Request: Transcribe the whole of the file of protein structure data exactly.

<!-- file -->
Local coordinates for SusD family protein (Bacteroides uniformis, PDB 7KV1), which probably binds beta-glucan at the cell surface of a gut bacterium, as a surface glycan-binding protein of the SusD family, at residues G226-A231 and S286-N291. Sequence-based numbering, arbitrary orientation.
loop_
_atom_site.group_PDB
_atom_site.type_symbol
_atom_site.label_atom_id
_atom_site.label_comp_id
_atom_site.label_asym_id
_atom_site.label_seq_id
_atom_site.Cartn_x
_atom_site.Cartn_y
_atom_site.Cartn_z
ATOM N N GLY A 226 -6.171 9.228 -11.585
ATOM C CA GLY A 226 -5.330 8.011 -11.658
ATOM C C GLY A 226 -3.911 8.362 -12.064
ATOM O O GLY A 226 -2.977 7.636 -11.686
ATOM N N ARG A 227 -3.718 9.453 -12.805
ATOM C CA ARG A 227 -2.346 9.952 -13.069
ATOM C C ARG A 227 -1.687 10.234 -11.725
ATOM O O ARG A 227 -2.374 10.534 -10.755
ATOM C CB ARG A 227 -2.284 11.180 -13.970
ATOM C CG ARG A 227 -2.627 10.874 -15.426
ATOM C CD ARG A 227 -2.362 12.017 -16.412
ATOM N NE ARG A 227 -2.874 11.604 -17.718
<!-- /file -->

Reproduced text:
Local coordinates for SusD family protein (Bacteroides uniformis, PDB 7KV1), which probably binds beta-glucan at the cell surface of a gut bacterium, as a surface glycan-binding protein of the SusD family, at residues G226-A231 and S286-N291. Sequence-based numbering, arbitrary orientation.
loop_
_atom_site.group_PDB
_atom_site.type_symbol
_atom_site.label_atom_id
_atom_site.label_comp_id
_atom_site.label_asym_id
_atom_site.label_seq_id
_atom_site.Cartn_x
_atom_site.Cartn_y
_atom_site.Cartn_z
ATOM N N GLY A 226 -6.171 9.228 -11.585
ATOM C CA GLY A 226 -5.330 8.011 -11.658
ATOM C C GLY A 226 -3.911 8.362 -12.064
ATOM O O GLY A 226 -2.977 7.636 -11.686
ATOM N N ARG A 227 -3.718 9.453 -12.805
ATOM C CA ARG A 227 -2.346 9.952 -13.069
ATOM C C ARG A 227 -1.687 10.234 -11.725
ATOM O O ARG A 227 -2.374 10.534 -10.755
ATOM C CB ARG A 227 -2.284 11.180 -13.970
ATOM C CG ARG A 227 -2.627 10.874 -15.426
ATOM C CD ARG A 227 -2.362 12.017 -16.412
ATOM N NE ARG A 227 -2.874 11.604 -17.718